LUMIO: Characterizing lunar meteoroid impacts with a CubeSat

F. Topputo, M. Massari, J. Biggs, P. Di Lizia, D. A. Dei Tos, K. V. Mani, S. Ceccherini, V. Franzese, A. Cervone, P. Sundaramoorthy, S. Speretta, S. Mestry, R. Noomen, A. Ivanov, D. Labate, A. Jochemsen, R. Furfaro, V. Reddy, K. Jacquinot, R. WalkerJ. Vennekens, A. Cipriano, D. Koschny

Research output: Contribution to journalConference articlepeer-review

1 Scopus citations


The Lunar Meteoroid Impact Observer (LUMIO) is a mission designed to observe, quantify, and characterize the meteoroid impacts by detecting their flashes on the lunar farside. Earth-based lunar observations are restricted by weather, geometric, and illumination conditions, while a lunar orbiter can improve the detection rate of lunar meteoroid impact flashes, as it would allow for longer monitoring periods. This paper presents the scientific mission of LUMIO, designed for the ESA SysNova LUCE competition, that resulted as the ex-aequo winner in the competition. LUMIO, a 12U CubeSat weighting approximately 20 kg, is expected to be deployed into a quasi-polar selenocentric orbit by a mother spacecraft, which also acts as communication relay. From a lunar high-inclination orbit, LUMIO will autonomously determine its trajectory to reach the Moon-Earth L2 point and perform the cruise phase. From the operative orbit, LUMIO will observe the lunar farside. When the lunar disk illumination is less than 50%, LUMIO autonomously performs the scientific task without direct coordination from Earth. Fully autonomous operations will include science, communication, and navigation. A similar concept can be re-used for a wide variety of future missions. The scientific mission will also be possible thanks to an innovative on-board data processing system, capable of drastically reducing the information to transmit to Earth. The camera, designed to capture the flashes and measure their intensity is, in fact, capable of generating 2.6 TB/day while only approximately 1 MB/day will need to be transmitted to Earth. Impact identification will be autonomous and only relevant information will be transmitted. A study at the ESA/ESTEC concurrent design facility has shown evidence of feasibility and that a CubeSat orbiting along an Earth-Moon L2 quasi-halo orbit is expected to bring a relevant contribution to lunar science and innovation to space exploration.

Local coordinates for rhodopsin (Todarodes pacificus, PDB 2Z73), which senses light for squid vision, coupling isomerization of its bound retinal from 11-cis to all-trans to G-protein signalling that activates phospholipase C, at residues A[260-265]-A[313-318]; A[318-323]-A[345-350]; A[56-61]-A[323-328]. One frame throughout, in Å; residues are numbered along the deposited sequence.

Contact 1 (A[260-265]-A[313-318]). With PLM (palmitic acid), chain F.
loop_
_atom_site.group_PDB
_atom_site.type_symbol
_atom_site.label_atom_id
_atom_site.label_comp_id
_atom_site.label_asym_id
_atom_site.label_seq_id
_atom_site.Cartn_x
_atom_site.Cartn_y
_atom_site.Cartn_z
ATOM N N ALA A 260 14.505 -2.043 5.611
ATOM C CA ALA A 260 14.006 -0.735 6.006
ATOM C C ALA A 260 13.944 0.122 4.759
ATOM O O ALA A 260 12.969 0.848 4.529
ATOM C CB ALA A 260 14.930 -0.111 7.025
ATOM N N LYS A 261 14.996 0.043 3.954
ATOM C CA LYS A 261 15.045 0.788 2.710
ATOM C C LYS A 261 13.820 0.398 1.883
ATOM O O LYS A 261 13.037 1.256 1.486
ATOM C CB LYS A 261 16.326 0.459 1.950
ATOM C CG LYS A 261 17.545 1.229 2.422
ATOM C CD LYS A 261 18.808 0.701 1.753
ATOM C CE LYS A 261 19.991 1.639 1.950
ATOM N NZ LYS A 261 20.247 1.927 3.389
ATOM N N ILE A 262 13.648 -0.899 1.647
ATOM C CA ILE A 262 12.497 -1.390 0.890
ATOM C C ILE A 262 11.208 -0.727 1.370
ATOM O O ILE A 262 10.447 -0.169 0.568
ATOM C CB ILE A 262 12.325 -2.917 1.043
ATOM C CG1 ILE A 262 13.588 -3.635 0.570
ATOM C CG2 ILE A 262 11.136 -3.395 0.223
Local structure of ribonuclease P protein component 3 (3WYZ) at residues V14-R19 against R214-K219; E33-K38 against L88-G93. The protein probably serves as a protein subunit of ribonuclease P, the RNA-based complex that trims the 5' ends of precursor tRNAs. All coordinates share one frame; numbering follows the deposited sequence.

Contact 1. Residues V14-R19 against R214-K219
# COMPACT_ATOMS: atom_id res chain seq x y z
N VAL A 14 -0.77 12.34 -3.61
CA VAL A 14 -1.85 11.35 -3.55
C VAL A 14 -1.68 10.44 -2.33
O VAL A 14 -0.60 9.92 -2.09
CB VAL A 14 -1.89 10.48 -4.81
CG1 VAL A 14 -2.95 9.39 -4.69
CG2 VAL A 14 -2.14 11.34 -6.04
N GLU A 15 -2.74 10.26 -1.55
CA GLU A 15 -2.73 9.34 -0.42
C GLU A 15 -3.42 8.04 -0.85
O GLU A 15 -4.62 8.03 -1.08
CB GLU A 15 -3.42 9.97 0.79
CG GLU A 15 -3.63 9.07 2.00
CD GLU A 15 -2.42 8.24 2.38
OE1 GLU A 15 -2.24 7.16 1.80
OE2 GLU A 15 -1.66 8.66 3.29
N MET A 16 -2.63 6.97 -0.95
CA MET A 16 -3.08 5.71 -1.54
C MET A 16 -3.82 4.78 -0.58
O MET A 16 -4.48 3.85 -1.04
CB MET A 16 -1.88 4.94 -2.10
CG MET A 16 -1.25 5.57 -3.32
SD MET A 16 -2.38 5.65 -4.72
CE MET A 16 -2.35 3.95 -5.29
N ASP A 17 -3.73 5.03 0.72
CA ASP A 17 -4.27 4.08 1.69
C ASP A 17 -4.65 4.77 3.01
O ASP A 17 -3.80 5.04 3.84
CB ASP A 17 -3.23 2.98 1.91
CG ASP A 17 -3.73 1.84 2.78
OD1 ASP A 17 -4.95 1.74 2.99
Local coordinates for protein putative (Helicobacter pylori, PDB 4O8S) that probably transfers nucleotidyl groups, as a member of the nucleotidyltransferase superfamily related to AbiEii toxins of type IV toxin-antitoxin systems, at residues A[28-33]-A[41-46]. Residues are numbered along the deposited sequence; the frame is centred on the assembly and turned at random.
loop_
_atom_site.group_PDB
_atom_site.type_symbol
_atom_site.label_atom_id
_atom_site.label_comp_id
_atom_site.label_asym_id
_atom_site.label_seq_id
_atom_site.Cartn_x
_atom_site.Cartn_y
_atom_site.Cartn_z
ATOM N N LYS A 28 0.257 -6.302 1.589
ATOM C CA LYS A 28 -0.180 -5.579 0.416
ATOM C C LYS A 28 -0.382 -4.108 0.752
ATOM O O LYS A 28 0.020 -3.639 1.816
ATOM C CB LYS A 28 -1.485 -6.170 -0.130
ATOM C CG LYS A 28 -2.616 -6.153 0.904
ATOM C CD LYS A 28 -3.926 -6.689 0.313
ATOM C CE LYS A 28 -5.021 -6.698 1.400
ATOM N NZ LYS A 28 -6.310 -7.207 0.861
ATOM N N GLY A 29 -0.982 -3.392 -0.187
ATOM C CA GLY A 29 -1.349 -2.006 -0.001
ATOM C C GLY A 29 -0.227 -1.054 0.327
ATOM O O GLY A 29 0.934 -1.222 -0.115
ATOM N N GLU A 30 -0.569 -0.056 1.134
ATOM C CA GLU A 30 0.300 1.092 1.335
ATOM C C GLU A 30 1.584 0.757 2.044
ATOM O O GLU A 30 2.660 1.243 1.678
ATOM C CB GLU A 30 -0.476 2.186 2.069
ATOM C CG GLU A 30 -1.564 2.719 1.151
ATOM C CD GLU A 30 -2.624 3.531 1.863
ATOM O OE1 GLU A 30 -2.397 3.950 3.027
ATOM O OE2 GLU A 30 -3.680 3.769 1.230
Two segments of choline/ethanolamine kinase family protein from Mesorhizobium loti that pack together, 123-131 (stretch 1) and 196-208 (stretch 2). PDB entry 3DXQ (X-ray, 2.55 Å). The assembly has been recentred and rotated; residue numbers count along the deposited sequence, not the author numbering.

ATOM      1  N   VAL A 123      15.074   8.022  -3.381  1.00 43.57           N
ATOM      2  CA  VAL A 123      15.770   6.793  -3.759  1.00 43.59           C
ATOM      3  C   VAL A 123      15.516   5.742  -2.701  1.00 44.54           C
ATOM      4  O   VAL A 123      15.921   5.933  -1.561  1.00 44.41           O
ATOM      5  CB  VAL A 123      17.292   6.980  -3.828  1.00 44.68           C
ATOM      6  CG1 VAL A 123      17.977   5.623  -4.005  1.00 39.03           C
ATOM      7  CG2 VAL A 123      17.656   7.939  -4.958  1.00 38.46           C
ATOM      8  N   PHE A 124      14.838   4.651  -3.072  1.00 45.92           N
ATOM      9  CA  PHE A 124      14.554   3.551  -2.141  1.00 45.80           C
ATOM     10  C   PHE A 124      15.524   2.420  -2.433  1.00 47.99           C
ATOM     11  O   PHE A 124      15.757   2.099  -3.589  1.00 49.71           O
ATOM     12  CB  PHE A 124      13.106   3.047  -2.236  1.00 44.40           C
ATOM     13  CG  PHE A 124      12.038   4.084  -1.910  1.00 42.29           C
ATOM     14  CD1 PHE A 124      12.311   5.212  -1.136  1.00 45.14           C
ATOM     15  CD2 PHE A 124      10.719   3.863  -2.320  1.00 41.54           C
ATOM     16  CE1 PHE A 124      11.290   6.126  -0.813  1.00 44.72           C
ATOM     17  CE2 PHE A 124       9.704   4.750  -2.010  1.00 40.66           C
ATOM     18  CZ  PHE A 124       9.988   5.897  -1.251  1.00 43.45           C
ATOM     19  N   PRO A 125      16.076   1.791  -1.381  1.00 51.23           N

Original languageEnglish (US)
JournalProceedings of the International Astronautical Congress, IAC
StatePublished - 2018
Event69th International Astronautical Congress: #InvolvingEveryone, IAC 2018 - Bremen, Germany
Duration: Oct 1 2018Oct 5 2018


  • CubeSat
  • ESA SysNova challenge
  • Earth-Moon L2
  • Lunar Situational Awareness
  • Meteoroid impact flash

ASJC Scopus subject areas

  • Aerospace Engineering
  • Astronomy and Astrophysics
  • Space and Planetary Science


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